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'Everyone was scurrying like bees' after gunfire rang out

IT was billed as the largest horse fair of 2011 but within minutes the colourful event at Dublin's Smithfield market had descended into "sheer madness".

Hundreds of horse buyers and traders, children, local residents and onlookers were strolling around the Queen Street end of the plaza around 11.30am yesterday when gunshots suddenly erupted.

It sparked mayhem in the crowded market square as dozens of traders with horses in tow, young children riding ponies bareback and terrified onlookers sprinted in all directions away from the scene.

Untethered horses bolted and reared up and several people -- including children -- were knocked down as hundreds of people scrambled away from the sound of the shooting at Haymarket Corner.

An amateur photographer who was taking pictures in the middle of square said he heard a loud bang. "I thought it was just a banger that went off," he told the Irish Independent.

"The next thing I knew, there was a stampede. I thought it was horses that had broken loose but then I saw everyone running into doorways and running away," he said.

A local resident, who lives in one of the apartments overlooking the market, said he heard a loud shot, followed by several horses falling over as people panicked and ran to get away from the shooting.

"Everyone was scurrying like bees," he said.

Horse trader Jake Byrne, (31), who lives on nearby Queen Street, said he has been coming to the Smithfield horse fair -- on the first Sunday of every month -- since he was four years old. Yet he has never seen anything like the mayhem he saw yesterday.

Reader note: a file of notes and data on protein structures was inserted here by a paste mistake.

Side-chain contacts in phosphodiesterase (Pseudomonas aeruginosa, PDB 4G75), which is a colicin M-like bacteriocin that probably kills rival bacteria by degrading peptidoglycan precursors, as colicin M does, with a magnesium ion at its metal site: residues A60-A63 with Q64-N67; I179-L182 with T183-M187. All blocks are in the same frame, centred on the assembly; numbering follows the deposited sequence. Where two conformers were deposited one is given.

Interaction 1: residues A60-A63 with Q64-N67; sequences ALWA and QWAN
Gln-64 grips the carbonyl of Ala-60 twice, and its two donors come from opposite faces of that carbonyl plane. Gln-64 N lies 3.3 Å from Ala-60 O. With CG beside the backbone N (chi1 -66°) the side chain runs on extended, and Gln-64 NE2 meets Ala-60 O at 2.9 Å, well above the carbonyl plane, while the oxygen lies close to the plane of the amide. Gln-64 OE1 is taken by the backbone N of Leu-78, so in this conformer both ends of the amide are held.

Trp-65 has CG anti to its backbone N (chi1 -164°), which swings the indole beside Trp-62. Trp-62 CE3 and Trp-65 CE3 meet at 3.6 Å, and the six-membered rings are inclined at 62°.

"It's sheer madness with so many people and kids around," he said. "Life's too cheap for some people."

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Mr Byrne said it was a miracle that no one else was shot or trampled to death in the ensuing melee.

"My two sons would normally come here with me with their ponies. I was just after leaving them before I heard the shooting," he said.

There was a large garda presence at the fair following the shooting, with a Dublin Fire Brigade ambulance unit on standby.

An observer who was at the fair since early morning said there was a definite air of tension at the market before and after the shooting.

Some of the traders had reportedly stayed overnight on Saturday and had been drinking heavily.

The fair was billed as the largest of the year, attracting up to 4,500 people from across Ireland and the UK.

However, although many people left the square following the shooting, some traders carried on as normal.

But according to one person at the scene, there was an uneasy atmosphere.

"There was a very strange atmosphere with people huddled together in small groups, whispering," he said.

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